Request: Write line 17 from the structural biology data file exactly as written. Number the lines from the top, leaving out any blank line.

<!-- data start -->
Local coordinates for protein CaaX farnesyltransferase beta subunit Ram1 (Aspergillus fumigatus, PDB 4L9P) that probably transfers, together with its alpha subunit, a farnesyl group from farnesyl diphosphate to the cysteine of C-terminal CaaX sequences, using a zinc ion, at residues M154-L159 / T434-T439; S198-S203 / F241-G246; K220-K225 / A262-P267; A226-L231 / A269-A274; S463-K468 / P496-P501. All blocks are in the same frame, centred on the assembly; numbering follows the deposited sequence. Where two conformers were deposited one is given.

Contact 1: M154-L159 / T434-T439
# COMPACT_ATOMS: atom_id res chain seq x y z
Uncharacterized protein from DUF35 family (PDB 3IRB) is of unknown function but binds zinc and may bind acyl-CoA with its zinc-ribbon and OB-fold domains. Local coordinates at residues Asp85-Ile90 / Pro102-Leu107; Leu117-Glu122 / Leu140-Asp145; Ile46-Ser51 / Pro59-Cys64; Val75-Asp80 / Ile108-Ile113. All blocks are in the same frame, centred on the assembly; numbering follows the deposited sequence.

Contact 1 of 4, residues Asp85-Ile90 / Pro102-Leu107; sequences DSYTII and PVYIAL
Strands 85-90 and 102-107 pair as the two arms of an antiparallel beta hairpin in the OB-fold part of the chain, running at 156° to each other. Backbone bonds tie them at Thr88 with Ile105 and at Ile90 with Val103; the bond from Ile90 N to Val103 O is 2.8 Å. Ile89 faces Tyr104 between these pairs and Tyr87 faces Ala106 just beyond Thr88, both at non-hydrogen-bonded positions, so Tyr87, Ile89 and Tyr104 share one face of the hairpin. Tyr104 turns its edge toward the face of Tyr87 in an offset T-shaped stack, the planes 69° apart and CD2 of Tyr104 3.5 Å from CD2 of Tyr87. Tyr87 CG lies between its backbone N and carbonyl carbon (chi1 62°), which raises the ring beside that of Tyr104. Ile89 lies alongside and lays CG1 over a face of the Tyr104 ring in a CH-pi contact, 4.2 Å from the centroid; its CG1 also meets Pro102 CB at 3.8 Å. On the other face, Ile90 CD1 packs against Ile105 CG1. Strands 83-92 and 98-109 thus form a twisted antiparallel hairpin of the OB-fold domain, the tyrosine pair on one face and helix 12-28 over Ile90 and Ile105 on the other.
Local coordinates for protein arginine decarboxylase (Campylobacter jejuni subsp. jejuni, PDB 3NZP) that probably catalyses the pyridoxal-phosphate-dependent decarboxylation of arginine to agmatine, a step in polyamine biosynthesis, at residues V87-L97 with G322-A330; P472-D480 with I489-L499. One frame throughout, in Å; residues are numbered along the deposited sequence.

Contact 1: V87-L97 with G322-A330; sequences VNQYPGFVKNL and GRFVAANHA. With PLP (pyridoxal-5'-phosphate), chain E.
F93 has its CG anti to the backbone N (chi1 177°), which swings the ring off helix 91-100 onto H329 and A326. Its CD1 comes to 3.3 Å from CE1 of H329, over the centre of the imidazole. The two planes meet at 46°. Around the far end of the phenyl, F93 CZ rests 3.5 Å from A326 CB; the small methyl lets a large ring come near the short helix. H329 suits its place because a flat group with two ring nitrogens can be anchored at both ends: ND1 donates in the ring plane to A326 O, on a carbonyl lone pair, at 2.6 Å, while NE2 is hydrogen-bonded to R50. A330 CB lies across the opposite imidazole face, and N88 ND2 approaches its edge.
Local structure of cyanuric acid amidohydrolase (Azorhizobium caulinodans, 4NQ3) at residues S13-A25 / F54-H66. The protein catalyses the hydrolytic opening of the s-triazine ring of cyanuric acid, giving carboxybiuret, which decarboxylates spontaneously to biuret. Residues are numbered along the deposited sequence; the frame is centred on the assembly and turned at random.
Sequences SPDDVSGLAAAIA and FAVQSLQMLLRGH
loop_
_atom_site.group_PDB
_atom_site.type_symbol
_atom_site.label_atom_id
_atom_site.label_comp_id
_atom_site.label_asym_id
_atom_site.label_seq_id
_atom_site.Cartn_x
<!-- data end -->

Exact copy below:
_atom_site.label_asym_id